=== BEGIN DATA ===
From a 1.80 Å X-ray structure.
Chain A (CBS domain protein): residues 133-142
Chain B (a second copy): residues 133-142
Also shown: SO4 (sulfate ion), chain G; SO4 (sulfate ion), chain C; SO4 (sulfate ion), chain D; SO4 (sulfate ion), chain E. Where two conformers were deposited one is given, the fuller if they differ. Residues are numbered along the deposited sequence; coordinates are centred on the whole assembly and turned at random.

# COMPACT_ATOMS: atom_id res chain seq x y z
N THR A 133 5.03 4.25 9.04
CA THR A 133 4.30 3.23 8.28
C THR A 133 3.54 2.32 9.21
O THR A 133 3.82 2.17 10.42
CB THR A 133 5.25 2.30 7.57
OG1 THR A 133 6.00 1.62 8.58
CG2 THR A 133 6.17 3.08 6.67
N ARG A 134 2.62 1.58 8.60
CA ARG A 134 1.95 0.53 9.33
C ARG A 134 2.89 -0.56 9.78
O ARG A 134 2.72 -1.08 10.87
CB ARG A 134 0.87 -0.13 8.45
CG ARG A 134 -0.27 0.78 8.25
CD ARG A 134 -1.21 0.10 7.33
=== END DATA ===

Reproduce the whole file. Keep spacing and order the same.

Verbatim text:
From a 1.80 Å X-ray structure.
Chain A (CBS domain protein): residues 133-142
Chain B (a second copy): residues 133-142
Also shown: SO4 (sulfate ion), chain G; SO4 (sulfate ion), chain C; SO4 (sulfate ion), chain D; SO4 (sulfate ion), chain E. Where two conformers were deposited one is given, the fuller if they differ. Residues are numbered along the deposited sequence; coordinates are centred on the whole assembly and turned at random.

# COMPACT_ATOMS: atom_id res chain seq x y z
N THR A 133 5.03 4.25 9.04
CA THR A 133 4.30 3.23 8.28
C THR A 133 3.54 2.32 9.21
O THR A 133 3.82 2.17 10.42
CB THR A 133 5.25 2.30 7.57
OG1 THR A 133 6.00 1.62 8.58
CG2 THR A 133 6.17 3.08 6.67
N ARG A 134 2.62 1.58 8.60
CA ARG A 134 1.95 0.53 9.33
C ARG A 134 2.89 -0.56 9.78
O ARG A 134 2.72 -1.08 10.87
CB ARG A 134 0.87 -0.13 8.45
CG ARG A 134 -0.27 0.78 8.25
CD ARG A 134 -1.21 0.10 7.33